Monday, November 1, 2010

Fragment of an Argument

David Colender, in Beyond Microfoundations: Post Walrasian Macroeconomics, explains that Post Walrasian macro is based on the idea that complexity of macro economy and limits to individual rationality mean that there will not be a unique equilibrium. Institutions and non-price coordinating mechanisms are needed to constrain the available degrees of freedom, to produce stability. But "while many past critics of Walrasian economics have based their criticism on the excessive mathematical nature of Walrasian models, I want to be clear that this is not the Post Walrasian criticism; if anything, the post Walrasian criticism is that the mathematics used in Walrasian models is too simple. ... The reason Marshall stuck with partial equilibrium was not that he did not understand the interrelationships among markets.... Instead Marshall felt that general equilibrium issues should be dealt with informally until the math appropriate for them was developed. That has only recently happened."

I heard something very similar from Duncan Foley last week: Heterodox macro needs to be more mathematically sophisticated than the mainstream, with nonlinear regressions and models using statistical mechanics drawn from physics.

Sorry, I'm not buying it. Colender and Foley are right that it's not possible to construct a consistent, tractable, intuitive model of the economy using linear equations. But the solution is not to construct intractable, non-intuitive models using more complex math. It's to abandon the search for a general model and focus instead on locally stable aggregate relationships that allow us to tell causally meaningful stories about particular developments. We don't need a theory of institutions in the abstract, but historically grounded accounts of specific institutions.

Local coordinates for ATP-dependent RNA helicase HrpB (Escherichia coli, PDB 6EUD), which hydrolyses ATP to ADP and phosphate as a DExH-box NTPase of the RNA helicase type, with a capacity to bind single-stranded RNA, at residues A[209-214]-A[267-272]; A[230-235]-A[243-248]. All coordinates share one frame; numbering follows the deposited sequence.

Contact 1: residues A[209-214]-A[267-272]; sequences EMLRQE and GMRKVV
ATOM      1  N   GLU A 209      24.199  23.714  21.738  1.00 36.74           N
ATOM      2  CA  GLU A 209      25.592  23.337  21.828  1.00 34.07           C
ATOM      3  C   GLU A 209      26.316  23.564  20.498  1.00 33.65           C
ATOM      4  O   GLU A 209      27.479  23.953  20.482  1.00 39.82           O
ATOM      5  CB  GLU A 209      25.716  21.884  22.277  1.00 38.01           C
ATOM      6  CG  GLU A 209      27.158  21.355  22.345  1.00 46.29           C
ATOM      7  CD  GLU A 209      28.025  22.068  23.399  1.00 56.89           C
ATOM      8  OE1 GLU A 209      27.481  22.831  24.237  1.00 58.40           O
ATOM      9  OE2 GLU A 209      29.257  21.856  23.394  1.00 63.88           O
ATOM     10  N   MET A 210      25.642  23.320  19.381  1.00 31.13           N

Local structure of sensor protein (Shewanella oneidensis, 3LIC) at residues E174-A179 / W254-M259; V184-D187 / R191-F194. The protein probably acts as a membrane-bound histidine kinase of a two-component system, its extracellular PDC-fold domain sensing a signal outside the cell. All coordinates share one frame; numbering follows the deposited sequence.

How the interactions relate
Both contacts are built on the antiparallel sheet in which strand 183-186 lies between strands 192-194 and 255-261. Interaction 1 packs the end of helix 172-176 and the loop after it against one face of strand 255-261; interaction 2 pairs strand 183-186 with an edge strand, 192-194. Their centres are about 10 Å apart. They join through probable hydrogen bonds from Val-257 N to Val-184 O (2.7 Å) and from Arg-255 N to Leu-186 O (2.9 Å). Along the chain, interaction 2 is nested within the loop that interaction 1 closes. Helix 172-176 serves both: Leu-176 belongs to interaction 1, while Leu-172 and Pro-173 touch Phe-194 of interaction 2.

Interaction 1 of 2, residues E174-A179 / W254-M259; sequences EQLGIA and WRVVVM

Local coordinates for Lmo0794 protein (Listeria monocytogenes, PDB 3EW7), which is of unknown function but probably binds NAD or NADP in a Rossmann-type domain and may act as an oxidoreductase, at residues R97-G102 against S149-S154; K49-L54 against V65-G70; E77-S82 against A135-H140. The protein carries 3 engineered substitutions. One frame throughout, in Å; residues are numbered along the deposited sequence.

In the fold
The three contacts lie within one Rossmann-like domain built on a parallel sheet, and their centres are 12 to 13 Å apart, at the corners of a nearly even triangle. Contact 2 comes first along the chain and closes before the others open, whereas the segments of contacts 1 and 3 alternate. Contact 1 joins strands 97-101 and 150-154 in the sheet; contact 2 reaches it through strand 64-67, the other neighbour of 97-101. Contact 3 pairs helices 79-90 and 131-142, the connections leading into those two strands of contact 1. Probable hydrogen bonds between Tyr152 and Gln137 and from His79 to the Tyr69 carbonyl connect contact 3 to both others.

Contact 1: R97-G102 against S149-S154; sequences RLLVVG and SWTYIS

1. Possibly relatedly, did you see this:

  2. ^chris' link: "Economists’ neglect of this theory is especially unfortunate, since it could be of great help in resolving macroeconomic disputes..."

    I didn't bother reading the end of that sentence. I'm pretty sure that the failure to recognize and incorporate macroeconomic disputes is at least partly why we got into this mess in the first place.

    And I might be wrong, but it sounds like Foley would agree with these CMU prof's -- namely that formal methods applied to economy can lead us to the holy grail, the DGP.

    In the end, I half-agree with Josh -- we definitely need a closer examination of particular events and institutions but I do think we need theories as well, just not exclusively the formalistic type and also to recognize that new fancy mathemtics does not equal TRUTH.

  3. I like INET and Cosma Shalizi is a statistics god, as far as I am concerned. but I'm not convinced that the CMU project will accomplish anything, basically for the reason Dan alludes to. The assumption is that there is a discrete data-generating process underlying economic dynamics with stable statistical properties, albeit a more complex one than can be captured in linear models. It's not clear to me why we should believe that.